Alice Curtayne

Works

Life
1901-1981; b. Co. Kerry, ed. England, m. Stephen Rynne 1935; works, chiefly biographical, include St Catherine of Siena (1929); Patrick Sarsfield (1934) [[Talbot Press ‘Irish Lives Series’]; House of Cards (1940); The Trial of Oliver Plunkett (1953); Irish Saints for Boys and Girls (1955), ill. Eileen Coughlan; The Irish Story: A Survey of Irish History and Culture (1962); Francis Ledwidge (1972); ed. Complete Poems of Francis Ledwidge (1974); and Lough Derg (Omagh 1976) - which includes a disparagement of William Carleton (pp.81-82). IF2 DIW OCIL

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Works

The Irish Story: A Survey of Irish History and Culture (Dublin: Clonmore & Reynolds 1962), 176p. [Notes and Suggested Reading, pp.164-68]; index, pp.169-76]. CONTENTS: Chap. I, Heroes of the Celts [9]; Chap. II, Ireland Goes Christian [19]; Chap. III, The Art of the Golden Age [32]; Chap. IV, The Descent of the Vikings [43]; Chap. V, The Two Archbishops [52]; Chap. VI Norman Conquest and Gaelic Recovery [63]; Cha. VII, A Martyr and a Soldier [viz., Dermot O'Hurley and Earl of Desmond; 75]; Chap. VIII: Another Martyr & Soldier [viz., Oliver Plunkett & Patrick Sarsfield; 90]; Chap. IX, The Penal Night [107]; Chap. X, O'Connell, Davitt and Parnell [121]; Chap. XI, 1916 [133]; Chap. XII, Forty Years fo Freedom [145]; Chap. XIII, Literature in Twentieth-Century Ireland [154]. NOTES [164]; INDEX [169]. See quotations from the above (Irish Story) under Aongus Ruadh Ó Dálaigh, Patrick Sarsfield, Count Redmond O'Hanlon, James Joyce, J. K. Whitaker, et al.

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Quotations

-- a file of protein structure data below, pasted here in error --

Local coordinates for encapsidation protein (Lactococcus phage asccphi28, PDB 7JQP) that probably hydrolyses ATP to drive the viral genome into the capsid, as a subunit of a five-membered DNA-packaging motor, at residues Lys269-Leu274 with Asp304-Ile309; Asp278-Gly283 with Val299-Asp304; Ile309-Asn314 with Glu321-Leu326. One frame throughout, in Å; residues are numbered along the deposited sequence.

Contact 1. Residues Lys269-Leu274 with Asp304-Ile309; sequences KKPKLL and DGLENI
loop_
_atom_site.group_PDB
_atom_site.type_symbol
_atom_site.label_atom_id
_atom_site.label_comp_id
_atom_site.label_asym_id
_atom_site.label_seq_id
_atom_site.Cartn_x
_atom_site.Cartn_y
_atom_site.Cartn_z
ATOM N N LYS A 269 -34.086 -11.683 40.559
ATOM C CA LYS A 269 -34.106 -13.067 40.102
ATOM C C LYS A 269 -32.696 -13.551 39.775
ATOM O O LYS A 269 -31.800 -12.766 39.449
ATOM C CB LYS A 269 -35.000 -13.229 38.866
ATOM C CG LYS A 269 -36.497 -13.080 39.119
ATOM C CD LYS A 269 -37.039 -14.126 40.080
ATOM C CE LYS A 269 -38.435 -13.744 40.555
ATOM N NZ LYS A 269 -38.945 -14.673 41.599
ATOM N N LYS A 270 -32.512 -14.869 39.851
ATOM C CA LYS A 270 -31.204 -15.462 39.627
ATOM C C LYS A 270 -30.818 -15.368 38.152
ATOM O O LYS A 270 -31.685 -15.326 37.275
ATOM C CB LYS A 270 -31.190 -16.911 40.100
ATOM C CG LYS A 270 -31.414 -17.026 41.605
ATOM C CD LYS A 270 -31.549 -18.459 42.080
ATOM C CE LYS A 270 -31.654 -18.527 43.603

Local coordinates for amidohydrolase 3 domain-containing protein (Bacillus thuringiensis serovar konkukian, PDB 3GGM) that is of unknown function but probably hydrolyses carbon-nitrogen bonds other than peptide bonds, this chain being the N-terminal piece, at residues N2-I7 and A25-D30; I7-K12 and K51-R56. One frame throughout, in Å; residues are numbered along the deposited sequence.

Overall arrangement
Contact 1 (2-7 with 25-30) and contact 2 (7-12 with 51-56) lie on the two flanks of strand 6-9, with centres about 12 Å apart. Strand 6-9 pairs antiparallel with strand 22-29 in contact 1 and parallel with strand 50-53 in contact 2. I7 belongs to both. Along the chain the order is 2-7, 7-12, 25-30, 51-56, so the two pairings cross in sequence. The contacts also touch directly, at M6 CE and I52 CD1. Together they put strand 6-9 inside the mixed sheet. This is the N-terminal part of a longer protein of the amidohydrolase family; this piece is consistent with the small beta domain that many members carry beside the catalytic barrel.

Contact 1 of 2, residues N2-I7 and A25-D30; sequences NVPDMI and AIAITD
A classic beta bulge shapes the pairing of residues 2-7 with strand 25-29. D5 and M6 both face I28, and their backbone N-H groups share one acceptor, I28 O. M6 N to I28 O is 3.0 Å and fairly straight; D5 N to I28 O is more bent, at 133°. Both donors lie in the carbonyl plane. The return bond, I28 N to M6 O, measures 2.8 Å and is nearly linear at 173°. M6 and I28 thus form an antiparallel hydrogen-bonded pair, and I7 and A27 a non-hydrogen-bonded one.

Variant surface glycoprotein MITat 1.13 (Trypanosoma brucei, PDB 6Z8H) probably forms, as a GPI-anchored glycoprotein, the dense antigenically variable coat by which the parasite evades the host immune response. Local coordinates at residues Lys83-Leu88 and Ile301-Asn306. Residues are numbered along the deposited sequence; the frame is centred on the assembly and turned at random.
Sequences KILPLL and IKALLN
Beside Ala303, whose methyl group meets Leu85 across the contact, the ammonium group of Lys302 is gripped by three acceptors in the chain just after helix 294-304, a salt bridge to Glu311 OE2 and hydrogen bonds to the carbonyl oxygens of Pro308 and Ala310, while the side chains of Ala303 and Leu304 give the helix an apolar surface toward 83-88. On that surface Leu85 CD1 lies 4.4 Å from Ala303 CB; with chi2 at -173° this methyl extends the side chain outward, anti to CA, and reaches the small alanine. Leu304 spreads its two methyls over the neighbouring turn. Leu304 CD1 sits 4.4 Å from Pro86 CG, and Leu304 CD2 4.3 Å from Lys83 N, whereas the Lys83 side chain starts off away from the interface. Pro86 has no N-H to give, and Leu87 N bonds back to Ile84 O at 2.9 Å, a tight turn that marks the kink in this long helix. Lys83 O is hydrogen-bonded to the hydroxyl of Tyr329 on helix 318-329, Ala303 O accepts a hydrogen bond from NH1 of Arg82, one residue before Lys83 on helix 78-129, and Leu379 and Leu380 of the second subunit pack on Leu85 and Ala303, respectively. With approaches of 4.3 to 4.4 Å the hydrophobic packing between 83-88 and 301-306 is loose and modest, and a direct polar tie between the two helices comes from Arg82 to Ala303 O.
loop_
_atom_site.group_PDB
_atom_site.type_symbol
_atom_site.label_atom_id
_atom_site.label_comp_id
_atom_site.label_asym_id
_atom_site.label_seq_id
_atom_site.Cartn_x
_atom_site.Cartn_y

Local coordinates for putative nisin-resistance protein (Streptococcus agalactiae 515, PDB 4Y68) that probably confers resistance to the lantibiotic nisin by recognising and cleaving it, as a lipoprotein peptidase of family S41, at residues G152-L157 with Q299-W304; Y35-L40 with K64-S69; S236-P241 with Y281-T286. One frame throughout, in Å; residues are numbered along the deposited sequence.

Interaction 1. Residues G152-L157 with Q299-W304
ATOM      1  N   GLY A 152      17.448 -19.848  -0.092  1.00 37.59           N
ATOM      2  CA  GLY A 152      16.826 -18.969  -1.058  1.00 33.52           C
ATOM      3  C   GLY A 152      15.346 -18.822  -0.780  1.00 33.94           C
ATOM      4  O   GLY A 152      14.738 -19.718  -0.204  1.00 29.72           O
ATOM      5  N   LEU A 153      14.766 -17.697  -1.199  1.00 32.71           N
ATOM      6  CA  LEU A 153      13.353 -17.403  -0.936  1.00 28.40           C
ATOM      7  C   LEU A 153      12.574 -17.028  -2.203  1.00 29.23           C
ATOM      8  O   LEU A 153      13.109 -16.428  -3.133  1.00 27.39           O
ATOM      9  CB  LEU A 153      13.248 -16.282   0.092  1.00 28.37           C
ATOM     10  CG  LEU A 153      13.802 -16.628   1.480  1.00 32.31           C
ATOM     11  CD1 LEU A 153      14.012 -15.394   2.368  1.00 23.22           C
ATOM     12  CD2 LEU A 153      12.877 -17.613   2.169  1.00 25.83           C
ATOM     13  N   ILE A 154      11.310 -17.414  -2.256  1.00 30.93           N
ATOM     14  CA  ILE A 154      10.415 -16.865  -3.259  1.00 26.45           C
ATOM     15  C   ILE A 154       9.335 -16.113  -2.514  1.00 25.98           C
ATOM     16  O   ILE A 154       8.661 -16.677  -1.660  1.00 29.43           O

Alice Curtayne, The Irish Story: A Survey of Irish History and Culture (Dublin: Clonmore & Reynolds 1962): ‘After a slow start, during which people were confused and inhibited by political catch-cries, aftermath of the troubled years, a wave of national efort at cultural reconstruction is now sweeping the country. There is a new clamour for the products of all creative workers, which is evoking a response. Every year sees some exciting development - it may be a set of stained glass windows in a church, a book in Irish, or an original play. No one knows to what crest this wave may yet carry us.' (p.163; End)

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References
Desmond Clarke, Ireland in Fiction: A Guide to Irish Novels, Tales, Romances and Folklore [Pt. 2] (Cork: Royal Carbery 1985), gives details: m. Stephen Rynne; lecturer and critic, b. Tralee, ed. Southampton & Italy; works incl. Catherine of Siena (1942); Labourers in the Vineyard; Sarsfield; Borne on the Wind; Lough Derg; Trial of Oliver Plunkett; writes reviews for The Furrow; lists The House of Cards (Dublin 1940) [Irish orphan grows up to become secretary of a Milanese industrialist and, having gained all, finds it is worth nothing compared with home].

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Whelan Books (Cat. 1932) lists The Trial of Oliver Plunkett (London: Sheed & Ward 1953), and The Irish Story: A Survey of Irish History and Culture (Clonmore & Reynolds 1962).

University of Ulster Library holds Francis Ledwidge, 1887-1917 (1972) PR 6023; Oliver Plunkett (1953), Catherine of Siena (1952 [rep.]), and St. Patrick’s Purgatory [at] Lough Derg (Anthonian Press, Dublin 1933). ANJ, ‘excellent biography’ of Francis Ledwidge [Anglo-Irish Literature, 1980, p.185]; and see praise for same from Seamus Heaney, under Ledwidge, RX.

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Notes
Lough Derg (Monaghan: R&S Printers 1968), argues that hagiographies of St. Patrick permit the speculation that the saint was in the Lough Derg region during his missioin in spite of the deficit of specific biographical record to that effect in those books.

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